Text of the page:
On Friday February 12 (coincidentally the 45th anniversary of our parents' first date), my sister Emily and I went on a road trip to Luling and Lockhart to eat BBQ. My intention in recounting our adventure here is not to provide some authoritative ranking but to simply let y'all know what the two of us found that day. Also, I know there are at least two restaurants we did not visit (Chisolm Trail Icehouse & BBQ, Luling BBQ). For that, I apologize and promise I will go next time. The priority was to expose my sister to neighboring BBQ joints that excel in conveying what is possibly Texas' finest tradition.
We decided to start our trip by heading down I-35 to San Marcos and taking Highway 20 to Luling. It seemed to be the quickest way to get the adventure started. We had coffee for the car ride and had intentionally eaten nothing before we left the house. On the way out the door I grabbed last year's Texas Monthly's Texas BBQ issue so that Emily could get a better handle on the scope of the subject. Being from North Carolina, she is no stranger to the intensity with which people handle, consume, live, and breathe BBQ. (The irony was not lost on either of us that in that issue of Texas Monthly, Snow's BBQ of Lexington, TX was named #1. She and I have known for most of our lives that the Lexington in North Carolina is the BBQ capital. Now all of a sudden the Lexington in Texas is the best. Come on, Texas Monthly.) During previous visits to Austin, Emily has eaten at the Salt Lick, Opie's in Spicewood, and Cooper's in Llano (our favorite). These trips opened up her world to Texas BBQ stylings yet were only a fraction of the joints worth seeking. Though these previous experiences were quite spaced out and only partially introduced her to the intricacies of Texas-style BBQ, she was a pro by the end of this day.
Despite the large amount of cars and trucks parked in front of the restaurant, the main dining room wasn't packed when we got to Luling City Market (LCM). As the digital clock on the wall struck 12:30, we entered the meat room in the back right corner of the restaurant after only standing in line for a minute. Once the door shut behind us, Emily understood that we were somewhere special. I know that every time I am greeted by the (typically geriatric) person standing patiently behind a counter, scale and cash register, I get pretty excited. This person has a similar role to that of a bartender. They are between you and what you want and you have to deal with them to get what you want. And if you know what you want and how to order it, you'll be in great shape.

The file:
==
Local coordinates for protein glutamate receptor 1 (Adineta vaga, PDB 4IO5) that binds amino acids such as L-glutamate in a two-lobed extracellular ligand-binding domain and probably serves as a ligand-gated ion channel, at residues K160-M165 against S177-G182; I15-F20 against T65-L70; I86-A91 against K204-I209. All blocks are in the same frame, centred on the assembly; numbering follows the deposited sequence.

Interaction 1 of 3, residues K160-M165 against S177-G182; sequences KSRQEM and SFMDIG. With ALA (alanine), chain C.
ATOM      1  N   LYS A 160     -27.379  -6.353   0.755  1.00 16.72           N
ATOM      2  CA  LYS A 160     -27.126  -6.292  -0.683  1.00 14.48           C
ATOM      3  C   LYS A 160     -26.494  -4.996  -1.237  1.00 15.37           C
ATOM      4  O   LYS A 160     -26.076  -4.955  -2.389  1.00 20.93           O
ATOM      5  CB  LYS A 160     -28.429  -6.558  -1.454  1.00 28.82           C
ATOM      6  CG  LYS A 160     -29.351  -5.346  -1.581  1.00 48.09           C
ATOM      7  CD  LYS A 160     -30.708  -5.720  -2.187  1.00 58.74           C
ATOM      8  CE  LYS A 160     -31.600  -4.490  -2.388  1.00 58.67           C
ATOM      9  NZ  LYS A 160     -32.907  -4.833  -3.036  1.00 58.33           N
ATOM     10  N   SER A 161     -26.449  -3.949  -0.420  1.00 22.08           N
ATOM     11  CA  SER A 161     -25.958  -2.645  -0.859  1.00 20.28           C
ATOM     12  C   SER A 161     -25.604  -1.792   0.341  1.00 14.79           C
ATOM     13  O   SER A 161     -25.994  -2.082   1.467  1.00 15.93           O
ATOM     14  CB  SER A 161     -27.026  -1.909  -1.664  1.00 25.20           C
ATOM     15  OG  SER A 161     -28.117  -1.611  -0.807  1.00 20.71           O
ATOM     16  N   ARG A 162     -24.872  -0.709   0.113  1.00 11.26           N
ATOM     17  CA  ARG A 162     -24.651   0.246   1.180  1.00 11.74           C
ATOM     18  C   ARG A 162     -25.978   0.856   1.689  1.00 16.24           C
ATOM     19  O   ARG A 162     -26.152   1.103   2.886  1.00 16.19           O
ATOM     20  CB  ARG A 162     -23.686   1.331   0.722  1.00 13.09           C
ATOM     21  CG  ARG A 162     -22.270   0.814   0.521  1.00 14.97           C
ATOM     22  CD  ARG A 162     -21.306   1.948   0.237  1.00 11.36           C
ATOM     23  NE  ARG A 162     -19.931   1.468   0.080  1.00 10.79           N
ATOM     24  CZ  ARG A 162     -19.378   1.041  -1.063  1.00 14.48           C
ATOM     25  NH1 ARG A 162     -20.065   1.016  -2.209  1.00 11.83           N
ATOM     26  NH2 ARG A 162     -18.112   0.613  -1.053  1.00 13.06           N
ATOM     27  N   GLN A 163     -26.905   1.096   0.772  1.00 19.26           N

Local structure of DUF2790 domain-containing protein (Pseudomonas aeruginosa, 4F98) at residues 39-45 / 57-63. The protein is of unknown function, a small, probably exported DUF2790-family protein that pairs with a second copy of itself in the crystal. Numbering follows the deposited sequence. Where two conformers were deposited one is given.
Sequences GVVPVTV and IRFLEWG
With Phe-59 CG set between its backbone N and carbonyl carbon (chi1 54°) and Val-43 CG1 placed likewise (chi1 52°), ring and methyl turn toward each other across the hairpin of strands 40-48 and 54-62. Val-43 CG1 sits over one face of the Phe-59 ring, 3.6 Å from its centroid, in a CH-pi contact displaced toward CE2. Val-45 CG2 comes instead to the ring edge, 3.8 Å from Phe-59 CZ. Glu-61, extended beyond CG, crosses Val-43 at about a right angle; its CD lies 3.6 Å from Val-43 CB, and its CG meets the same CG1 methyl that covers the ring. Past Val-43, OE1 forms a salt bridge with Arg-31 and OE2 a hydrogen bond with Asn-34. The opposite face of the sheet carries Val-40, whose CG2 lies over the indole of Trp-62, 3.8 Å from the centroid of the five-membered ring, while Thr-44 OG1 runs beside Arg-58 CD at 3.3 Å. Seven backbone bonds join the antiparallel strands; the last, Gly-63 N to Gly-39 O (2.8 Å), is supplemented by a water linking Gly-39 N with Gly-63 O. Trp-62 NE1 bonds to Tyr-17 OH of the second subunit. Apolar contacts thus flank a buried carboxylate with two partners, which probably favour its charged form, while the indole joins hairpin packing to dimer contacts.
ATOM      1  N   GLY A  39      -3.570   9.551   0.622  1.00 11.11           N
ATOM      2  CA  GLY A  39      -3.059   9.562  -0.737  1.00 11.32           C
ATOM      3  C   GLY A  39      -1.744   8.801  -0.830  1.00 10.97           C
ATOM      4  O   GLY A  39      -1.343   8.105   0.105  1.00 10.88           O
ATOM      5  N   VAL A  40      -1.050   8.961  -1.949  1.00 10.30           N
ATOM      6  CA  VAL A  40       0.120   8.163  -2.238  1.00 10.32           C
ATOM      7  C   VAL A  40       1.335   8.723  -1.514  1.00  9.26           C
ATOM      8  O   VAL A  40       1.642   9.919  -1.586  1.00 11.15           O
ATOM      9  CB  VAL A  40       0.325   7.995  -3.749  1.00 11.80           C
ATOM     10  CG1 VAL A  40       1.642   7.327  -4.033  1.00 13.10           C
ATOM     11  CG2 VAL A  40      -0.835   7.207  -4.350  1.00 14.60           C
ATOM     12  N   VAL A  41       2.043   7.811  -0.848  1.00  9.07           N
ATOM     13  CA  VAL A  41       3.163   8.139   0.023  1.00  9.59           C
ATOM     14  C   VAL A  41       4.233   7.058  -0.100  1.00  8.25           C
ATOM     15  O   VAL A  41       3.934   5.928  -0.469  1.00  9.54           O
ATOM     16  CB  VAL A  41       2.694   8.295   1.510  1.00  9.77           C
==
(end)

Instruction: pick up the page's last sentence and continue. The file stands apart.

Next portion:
With breakfast forwent, we had accrued a mighty hunger that made us dive in with wild abandon once we picked a seat in City Market's secondary room. Fortunately, Emily had the presence of mind to call a halt to the feedback session so that we didn't ruin ourselves for the
rest of the adventure. This being said, Emily was blown away by the ribs. Upon her first bite,
she was OMGing all over the place. She liked that there wasn't a heavy spice rub or any sort of sauce slathered all over the ribs, delivering nothing but the taste of the perfectly smoked pork each time. The sauce was terrific, having a South Carolina mustardy quality that I did not expect. With the excellent brisket, I made my ceremonial half-sandwich with onions and sauce, each bite followed with a jalapeno chaser. I did this being well aware that ingesting bread would just prove to be filler on a day when stomach real estate was more precious than spiky hair and a sculpted goatee is to a Nu Metal bassist. The sausage was loosely packed and coarse, throwing a mouth party upon every bite. Despite all these kind words, somehow it wasn't as magical as it had been last summer when I ate there on the way to the beach. Emily and I were both disappointed by the "sweet tea" which was iced tea flavored with Nutrasweet and lemon juice. In actuality, it was probably just some crappy powdered mix. Anyway, the verdict was that the ribs and sauce were king at Luling City Market.
Our second stop on this journey was Smitty's Market (SM) in downtown Lockhart, TX. I had been there many times and was quite thrilled to share the experience with Emily. An even more dramatic experience than standing in the smoker room at LCM, the open pit fire at the rear entrance of Smitty's caught Emily off-guard and immediately let her know we were amidst hallowed greatness. We had forgotten to find an ATM on the way to Smitty's and so as to not totally embarrass ourselves, we stepped back outside and assessed our cash situation. Cool. $29.00. That got us 1/4 lb of brisket, 2 links of sausage, 4 ribs, two jalapenos, sliced onion and sweet tea. Oh! The sweet tea! The best of the trip. A bonus for Emily was that they had the small pellet-style ice cubes. The sausage was incredible. Just perfect. It had a similar coarseness to LCM's sausage, but it was juicier and tasted even better, which I didn't think was possible! The ribs were totally different than those at LCM. There was definitely a sauce on them though only a light coating. Emily thought she tasted beer somewhere in there. Another difference here was that Smitty's ribs had more meat on them. The brisket was great but the pieces I got were cut a little too thick for my taste and I'm not sure if it's the reason, but the meat wasn't as tender as I had wished. At this point, we decided that Smitty's sausage and sweet tea were unbeatable. The last time I went to Smitty's I made this same assessment, which I think is a testament to their craft. Oh yeah. The sauce set out on the tables was basically hot sauce (ie Louisiana Red Dot, Texas Pete) and if one were to apply too much of it, it might ruin the experience.